Being from a Tuscan family, it never amazes me how far Italians will go to maintain traditions or procure the right ingredients for family recipes.
There is a long history of food appreciation and gourmet cooking on both sides of my family. When I was a child growing up in the San Francisco Bay Area in the 1950s, the only espresso coffee house was Caffe Trieste on Grant Avenue in North Beach (where I experienced my first heavenly cappuccino). We did not see espresso shops on every corner (like Starbucks) or trendy Italian restaurants that featured the regional foods of Italy. In an effort to maintain traditions and have authentic ingredients, my parents roasted their own coffee beans in a small, round tin roaster with a handle turned by hand over an alcohol-fueled can. The dark-roasted coffee beans were ground in an old, hand-cranked coffee grinder (I was responsible for this task). When we went on vacation, the first thing to be packed was an old (manual) espresso coffee maker and a small electric burner.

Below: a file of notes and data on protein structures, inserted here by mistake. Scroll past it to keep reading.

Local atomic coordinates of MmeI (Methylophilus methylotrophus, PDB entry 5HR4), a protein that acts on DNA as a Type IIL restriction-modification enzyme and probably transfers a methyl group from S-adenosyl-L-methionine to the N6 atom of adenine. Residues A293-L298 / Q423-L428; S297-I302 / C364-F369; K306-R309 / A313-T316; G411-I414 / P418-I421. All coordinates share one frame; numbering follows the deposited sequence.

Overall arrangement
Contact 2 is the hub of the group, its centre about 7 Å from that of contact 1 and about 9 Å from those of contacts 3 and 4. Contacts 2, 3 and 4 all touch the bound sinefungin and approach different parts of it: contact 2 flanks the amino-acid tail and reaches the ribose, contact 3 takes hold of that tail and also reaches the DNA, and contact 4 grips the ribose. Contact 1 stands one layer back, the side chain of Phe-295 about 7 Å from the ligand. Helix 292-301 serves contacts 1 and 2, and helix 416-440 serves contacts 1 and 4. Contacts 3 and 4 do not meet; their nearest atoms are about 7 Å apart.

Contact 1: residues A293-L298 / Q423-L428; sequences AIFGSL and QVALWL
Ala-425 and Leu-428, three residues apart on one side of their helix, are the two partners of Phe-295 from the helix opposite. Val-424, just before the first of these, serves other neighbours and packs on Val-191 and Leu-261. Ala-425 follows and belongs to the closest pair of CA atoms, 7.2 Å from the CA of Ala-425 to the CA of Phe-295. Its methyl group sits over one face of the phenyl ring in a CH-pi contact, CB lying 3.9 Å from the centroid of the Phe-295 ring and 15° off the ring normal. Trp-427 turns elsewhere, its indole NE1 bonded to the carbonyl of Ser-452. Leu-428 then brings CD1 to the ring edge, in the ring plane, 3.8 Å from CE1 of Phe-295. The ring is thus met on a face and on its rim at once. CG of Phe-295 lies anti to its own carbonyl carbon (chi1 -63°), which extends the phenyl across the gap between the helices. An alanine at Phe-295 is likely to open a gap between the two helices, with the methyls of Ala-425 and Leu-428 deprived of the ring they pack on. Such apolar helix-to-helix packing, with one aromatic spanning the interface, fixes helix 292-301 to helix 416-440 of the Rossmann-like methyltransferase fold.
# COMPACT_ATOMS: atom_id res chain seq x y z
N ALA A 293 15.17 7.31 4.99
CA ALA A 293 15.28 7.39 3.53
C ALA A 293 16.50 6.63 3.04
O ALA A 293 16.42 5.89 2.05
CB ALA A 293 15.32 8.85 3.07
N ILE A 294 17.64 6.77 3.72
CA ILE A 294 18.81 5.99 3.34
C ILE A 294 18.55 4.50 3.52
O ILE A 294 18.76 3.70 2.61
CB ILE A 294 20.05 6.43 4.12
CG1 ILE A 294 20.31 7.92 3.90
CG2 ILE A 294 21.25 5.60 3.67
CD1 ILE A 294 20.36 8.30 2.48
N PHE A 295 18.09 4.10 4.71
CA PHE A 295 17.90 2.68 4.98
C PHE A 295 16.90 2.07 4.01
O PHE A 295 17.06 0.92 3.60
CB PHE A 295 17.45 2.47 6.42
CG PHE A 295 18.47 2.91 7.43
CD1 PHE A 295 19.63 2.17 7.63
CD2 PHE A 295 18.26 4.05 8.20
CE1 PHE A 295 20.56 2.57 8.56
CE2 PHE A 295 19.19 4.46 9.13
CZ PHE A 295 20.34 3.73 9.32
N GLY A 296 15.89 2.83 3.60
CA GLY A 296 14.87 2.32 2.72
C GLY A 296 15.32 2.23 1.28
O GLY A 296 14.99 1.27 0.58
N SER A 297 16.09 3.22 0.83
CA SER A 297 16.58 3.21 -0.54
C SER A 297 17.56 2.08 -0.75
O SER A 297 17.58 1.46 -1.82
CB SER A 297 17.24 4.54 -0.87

In the pre-Alice Waters California, Italian-American families grew their own produce in their back yards (or on window sills and terraces if they lived in apartments).
I challenge you to come up with some low cost, healthy and delicious recipes using leftovers and inexpensive ingredients – just like the Italians do. As you may know, Italians throw nothing away and utilize every part of the animals they consume (think of head cheese or pickled pigs feet)! This is true now more than ever.
Some of my favorite meals as a child resulted from my father or mother using kitchen leftovers. Most people know about the delicious Tuscan soups (like ribollita or pancotto) made utilizing breads – usually stale breads. Have you heard of polpette (meatballs made from leftovers – sometimes coated and fried) or fresh pasta ravioli with stuffing made from leftover fish or meat? Have you heard of soups or pasta sauces made with fish bones and fish heads or those flavored with parmesan crust?